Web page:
I wrote Your Mailbox Is Full to teach adolescents the tools they need to become successful in school and throughout their lives. They’ll learn powerful skills like goal setting, time management, living a healthy lifestyle, and modeling and attracting success. My advice for teenagers (and their parents) is follow your passions and never give up on your dreams! If you have a goal, a vision, or a hope for the future, hold on to it, focus on it, and take action to make it happen! You’ll be amazed at how quickly your dreams will manifest themselves when energy is focused on them.

Justin Sachs is the author of a new book, Your Mailbox Is Full and is the founder of the Creating Possibilities Coaching Program that teaches teenagers to increase their grades, eliminate procrastination, and create balance in all areas of their life. He was a presenter for Anthony Robbins seminars for three years and then worked with Mark Victor Hansen. 

Guest Blogger

Men and Women Use Different Value Systems When Making Decisions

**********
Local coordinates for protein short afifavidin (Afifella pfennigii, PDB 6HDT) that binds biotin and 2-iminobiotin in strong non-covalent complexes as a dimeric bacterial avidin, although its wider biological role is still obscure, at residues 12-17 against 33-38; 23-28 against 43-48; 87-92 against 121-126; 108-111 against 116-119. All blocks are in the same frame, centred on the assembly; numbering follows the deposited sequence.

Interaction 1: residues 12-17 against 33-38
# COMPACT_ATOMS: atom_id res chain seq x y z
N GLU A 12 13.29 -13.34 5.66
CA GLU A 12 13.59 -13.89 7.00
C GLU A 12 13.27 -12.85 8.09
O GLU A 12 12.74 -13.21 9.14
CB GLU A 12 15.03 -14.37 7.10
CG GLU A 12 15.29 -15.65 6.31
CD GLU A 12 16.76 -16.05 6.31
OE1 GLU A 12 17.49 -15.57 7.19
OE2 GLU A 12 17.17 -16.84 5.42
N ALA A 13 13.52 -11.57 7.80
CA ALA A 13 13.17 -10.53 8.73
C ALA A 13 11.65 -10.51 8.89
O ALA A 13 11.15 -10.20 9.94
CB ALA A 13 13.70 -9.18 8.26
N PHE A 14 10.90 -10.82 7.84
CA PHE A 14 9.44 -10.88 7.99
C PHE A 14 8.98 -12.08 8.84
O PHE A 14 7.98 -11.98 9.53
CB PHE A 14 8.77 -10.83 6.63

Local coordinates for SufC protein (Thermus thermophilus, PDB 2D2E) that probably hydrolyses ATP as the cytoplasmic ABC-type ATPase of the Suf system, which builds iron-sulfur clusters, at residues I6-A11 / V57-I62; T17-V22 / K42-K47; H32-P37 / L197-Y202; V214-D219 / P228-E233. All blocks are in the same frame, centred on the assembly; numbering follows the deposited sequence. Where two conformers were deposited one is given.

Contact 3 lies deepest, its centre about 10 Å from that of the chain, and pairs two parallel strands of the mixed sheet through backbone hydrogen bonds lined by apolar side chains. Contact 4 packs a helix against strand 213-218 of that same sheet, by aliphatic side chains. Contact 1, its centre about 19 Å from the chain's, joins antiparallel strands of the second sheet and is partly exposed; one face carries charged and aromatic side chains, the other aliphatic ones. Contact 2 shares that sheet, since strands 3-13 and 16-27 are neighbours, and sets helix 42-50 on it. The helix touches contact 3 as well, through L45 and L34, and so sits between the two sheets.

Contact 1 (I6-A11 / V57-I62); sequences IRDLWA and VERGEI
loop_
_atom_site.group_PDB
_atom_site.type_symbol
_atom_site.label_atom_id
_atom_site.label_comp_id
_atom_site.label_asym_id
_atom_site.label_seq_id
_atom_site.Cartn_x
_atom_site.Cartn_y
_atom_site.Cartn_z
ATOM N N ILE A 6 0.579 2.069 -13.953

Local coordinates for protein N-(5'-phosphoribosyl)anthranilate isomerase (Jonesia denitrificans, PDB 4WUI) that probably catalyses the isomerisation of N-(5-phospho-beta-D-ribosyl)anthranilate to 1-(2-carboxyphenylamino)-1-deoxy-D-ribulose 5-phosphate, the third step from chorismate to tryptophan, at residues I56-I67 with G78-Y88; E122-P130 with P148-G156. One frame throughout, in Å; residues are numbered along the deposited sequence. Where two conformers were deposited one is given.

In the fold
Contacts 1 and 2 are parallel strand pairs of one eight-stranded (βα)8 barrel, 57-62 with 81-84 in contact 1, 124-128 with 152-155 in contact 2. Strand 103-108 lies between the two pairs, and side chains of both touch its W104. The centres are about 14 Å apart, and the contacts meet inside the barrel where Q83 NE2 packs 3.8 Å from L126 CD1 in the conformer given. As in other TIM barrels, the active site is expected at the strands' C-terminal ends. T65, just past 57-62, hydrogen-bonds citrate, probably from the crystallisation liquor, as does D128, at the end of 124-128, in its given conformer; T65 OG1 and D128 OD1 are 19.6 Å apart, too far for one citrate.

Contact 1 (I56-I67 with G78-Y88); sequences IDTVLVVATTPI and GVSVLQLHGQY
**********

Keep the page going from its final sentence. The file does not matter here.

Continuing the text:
Tuesday, February 3rd, 2009

Guest Blogger

 I recently analyzed the value systems of 280 men and women, divided equally, acting as general managers in the restaurant sector. The thinking facets measured included intuition/empathy, results-orientation, adherence to structure, self-worth, self-awareness, self expectations, as well as their reasoning types. The most significant data point that emerged involved the reasoning types of the participants. Over 35% of the women demonstrated intuitive reasoning types, as opposed to analytical or unconventional, as compared to 28% of the men. Intuitive reasoning blends logic with instincts or “gut-feel”; it’s a natural way of thinking “outside-the-box”.

Our assessment included a scale with three levels of intuitive reasoning, and remarkably almost 25% of the women possessed the highest level of intuitive reasoning on the scale versus only 5.22% of the men; a five-fold differentiation. This greater degree of intuitive reasoning is associated with novel thinkers who need to incorporate their individuality in their work. In addition, they can be emotional about what they perceive to be right and/or wrong.It reflects a thought pattern that is not as concerned with the “rightness” of their process of thinking as they are with finding the best solution or application.